More tilting at windmills

Week after week this year, I have watch Inside Higher Ed‘s list of new stand-alone academic programs include environmental sustainability or some permutation thereof.  According to the Washington Monthly’s College Guide blog (h/t), at least 100 such programs were established in 2009.

During the process of facilitating the development of West Virginia’s green jobs education and training plan, I had an opportunity to read some very rosy assessments of future green jobs needs.  Those reports (e.g., O*NET) repeatedly emphasized that green jobs were primarily, but not exclusively, going to be found in existing occupations.

As a result of these assessments, the leading national report on green jobs education and training, titled Greener Pathways, had this to say: “More time should be spent embedding green skills training within current curricula, and less energy inventing new programs.”  This admonition caused the West Virginia GREEN-UP Council to propose expending most new green education and training dollars on greening up existing programs and existing workers, not on starting a lot of new sustainability programs.

Is Greener Pathways right?  I think so:

  • To design a green building, you must have basic architectural skills.
  • To build or renovate a building using green products, you must have building and construction trades skills.
  • To install or retrofit an energy efficient HVAC system or maintain a wind turbine, you must have basic electro-mechanical skills.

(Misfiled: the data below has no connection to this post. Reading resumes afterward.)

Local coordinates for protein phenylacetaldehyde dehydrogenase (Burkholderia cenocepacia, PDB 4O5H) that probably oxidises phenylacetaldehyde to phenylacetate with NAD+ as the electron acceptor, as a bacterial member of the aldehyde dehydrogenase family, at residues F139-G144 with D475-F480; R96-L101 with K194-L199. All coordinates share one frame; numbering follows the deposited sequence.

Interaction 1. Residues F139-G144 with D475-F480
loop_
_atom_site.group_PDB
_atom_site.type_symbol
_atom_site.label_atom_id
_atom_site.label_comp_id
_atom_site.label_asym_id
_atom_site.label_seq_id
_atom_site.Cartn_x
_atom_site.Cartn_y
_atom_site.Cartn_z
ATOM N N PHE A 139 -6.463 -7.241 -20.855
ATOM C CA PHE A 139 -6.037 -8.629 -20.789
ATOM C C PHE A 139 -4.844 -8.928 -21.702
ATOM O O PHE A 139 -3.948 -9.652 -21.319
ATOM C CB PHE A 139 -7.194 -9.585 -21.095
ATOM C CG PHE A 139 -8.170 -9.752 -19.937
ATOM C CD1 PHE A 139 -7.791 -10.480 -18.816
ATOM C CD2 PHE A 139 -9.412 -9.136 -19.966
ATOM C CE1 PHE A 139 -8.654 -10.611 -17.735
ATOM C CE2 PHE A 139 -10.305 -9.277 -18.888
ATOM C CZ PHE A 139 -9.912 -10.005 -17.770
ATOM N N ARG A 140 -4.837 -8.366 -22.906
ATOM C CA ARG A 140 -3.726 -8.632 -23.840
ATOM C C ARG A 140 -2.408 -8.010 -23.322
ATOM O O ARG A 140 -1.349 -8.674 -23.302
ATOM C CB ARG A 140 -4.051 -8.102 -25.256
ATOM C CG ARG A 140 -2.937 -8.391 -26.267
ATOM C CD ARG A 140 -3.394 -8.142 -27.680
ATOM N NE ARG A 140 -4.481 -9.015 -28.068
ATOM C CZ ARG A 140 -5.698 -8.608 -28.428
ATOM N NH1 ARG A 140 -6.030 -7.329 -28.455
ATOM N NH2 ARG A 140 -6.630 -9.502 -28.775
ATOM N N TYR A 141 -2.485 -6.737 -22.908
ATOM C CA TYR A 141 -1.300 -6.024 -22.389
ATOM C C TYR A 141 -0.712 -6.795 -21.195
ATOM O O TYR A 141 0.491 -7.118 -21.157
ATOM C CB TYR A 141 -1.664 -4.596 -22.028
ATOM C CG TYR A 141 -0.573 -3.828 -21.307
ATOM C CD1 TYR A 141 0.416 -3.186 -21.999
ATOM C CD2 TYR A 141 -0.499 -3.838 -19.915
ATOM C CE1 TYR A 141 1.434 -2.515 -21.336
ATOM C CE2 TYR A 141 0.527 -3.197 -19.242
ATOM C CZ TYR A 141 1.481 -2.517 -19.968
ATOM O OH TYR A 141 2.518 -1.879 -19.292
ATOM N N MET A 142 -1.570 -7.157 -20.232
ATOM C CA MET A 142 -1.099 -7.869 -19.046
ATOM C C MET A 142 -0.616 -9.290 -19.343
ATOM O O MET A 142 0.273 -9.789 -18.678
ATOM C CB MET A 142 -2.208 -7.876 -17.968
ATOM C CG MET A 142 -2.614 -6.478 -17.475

• To ensure that a community’s water supply is environmentally safe, you must have basic chemistry and biological testing skills.

While I’m convinced that a green revolution is upon us, I worry that students pursuing these new sustainability degrees will not be able to find jobs upon graduation unless they also have other, more practical skills.

In my opinion, this push to create stand-alone environmental sustainability programs is another example of higher education being out of touch with real world needs, even as it tries to address those needs.


~ by Dennis Taylor on 3 January 2010.

One Response to “More tilting at windmills”

  1. Dude… one leads the parade of the “pop culture” band wagon better than Higher Ed. I am a strong supporter of Higher Ed…..but, sometimes you have to just cut through the bull.

    A desperate institution, like a desperate professor, will do anything to get its/his/her name out there; for good or ill.

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